A Woman’s Struggle to Be
“I Stand Here Ironing”, is a short story, written by Tillie Olsen in which the author is able to engage the reader to the plight of a mother who is suffering from depression. It is through the mother’s narration of the story that the reader is pulled into the life of a middle aged woman during the late 1930’s and early 1940’s. The first-person narrative technique permits the development of a very personal interior monologue and the examination of an entire lifetime of events. These reveal the development of the child, Emily, and her relationship to her mother in a way that exposes the mother’s anguish and sadness. The language of the mother in describing the daughter is always loving and tender. She speaks of her as a miracle, beautiful and happy. The simple, direct sentences are appropriate to the interior monologue and reinforce the sincerity and seriousness of the thoughts expressed.
On the surface the narrator is a woman who invites the reader to pity her. At first the unnamed mother is a victim and is unwilling or unable to save herself from her circumstances. If a feminist lens is use to examine the story, the reader is given an opportunity to become familiar with the main character, not only as a one dimensional woman but as a mother who has led a life which has not been easy, but has provided a journey that has given her depth and substance.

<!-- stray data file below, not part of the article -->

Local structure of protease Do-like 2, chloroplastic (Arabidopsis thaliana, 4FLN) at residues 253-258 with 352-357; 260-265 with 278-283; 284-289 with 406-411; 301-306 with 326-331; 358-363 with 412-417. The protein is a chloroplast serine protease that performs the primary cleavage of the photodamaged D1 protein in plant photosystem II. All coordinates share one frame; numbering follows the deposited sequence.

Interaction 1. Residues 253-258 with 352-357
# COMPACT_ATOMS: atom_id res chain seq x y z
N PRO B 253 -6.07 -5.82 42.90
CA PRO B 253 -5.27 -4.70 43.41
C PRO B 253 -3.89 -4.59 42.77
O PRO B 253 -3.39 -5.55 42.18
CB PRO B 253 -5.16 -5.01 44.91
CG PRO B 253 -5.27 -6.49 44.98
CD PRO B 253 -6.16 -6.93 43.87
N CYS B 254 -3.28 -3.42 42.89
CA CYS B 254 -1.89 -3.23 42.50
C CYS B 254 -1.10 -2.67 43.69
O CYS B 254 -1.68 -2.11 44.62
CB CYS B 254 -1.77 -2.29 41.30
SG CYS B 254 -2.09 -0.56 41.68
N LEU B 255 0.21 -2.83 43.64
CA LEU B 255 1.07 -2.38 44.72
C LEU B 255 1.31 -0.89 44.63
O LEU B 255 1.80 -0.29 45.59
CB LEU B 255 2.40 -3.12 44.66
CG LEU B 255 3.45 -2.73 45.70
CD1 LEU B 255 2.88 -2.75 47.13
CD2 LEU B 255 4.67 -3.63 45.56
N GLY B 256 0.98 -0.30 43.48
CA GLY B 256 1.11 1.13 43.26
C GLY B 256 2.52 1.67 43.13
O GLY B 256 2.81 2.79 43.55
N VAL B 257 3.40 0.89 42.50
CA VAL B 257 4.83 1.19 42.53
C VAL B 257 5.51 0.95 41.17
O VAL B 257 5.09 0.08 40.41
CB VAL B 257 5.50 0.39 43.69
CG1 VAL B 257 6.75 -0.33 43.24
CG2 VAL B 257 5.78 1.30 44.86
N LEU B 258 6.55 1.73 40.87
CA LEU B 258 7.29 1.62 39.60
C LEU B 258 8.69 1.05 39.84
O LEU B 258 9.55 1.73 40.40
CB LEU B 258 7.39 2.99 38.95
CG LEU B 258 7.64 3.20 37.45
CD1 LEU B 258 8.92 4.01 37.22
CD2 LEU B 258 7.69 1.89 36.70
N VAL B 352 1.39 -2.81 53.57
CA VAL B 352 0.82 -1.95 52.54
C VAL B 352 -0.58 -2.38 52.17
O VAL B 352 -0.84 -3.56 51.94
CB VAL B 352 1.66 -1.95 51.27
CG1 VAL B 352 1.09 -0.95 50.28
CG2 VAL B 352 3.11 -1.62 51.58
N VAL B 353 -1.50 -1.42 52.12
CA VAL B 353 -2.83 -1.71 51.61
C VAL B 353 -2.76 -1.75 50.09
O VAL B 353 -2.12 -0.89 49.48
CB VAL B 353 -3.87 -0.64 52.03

In an article review published by Suzanne Schneider, she details what life is like for women who have a full time job and the responsibilities of caring for her children with little to no support. The argument is made that women such as the one in this story have no opportunity for upward mobility because of their circumstances. Ms. Schneider muses over th...
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...rst proposed “I Stand Here Ironing’ is much more than a superficial account of a woman who is a victim of circumstance. It is a literary work that provided the insight of the complex psychic of women struggling with the demands of economic standing, social norms, and how women interact with each other. The role that plays in how women are portrayed in literature are issues that remain current.
Dittermar, Linda. "Comparative Teaching of Literature and Other Arts." The Radical Teacher 33 (1987): n. pag. Jstor. Web.
Puff, Jayme, and Kimberly Renk. "Relationships Among Parents’ Economic Stress, Parenting, and Young Children’s Behavior Problems." Child Psychiatry Hum Dev Child Psychiatry & Human Development 45.6 (2014): 712-27. Web.
Schneider, Suzanne. Rev. of Fonttiers: A Journal of Women Studies. University of Nebraska Press 1979: 70-72. Print.
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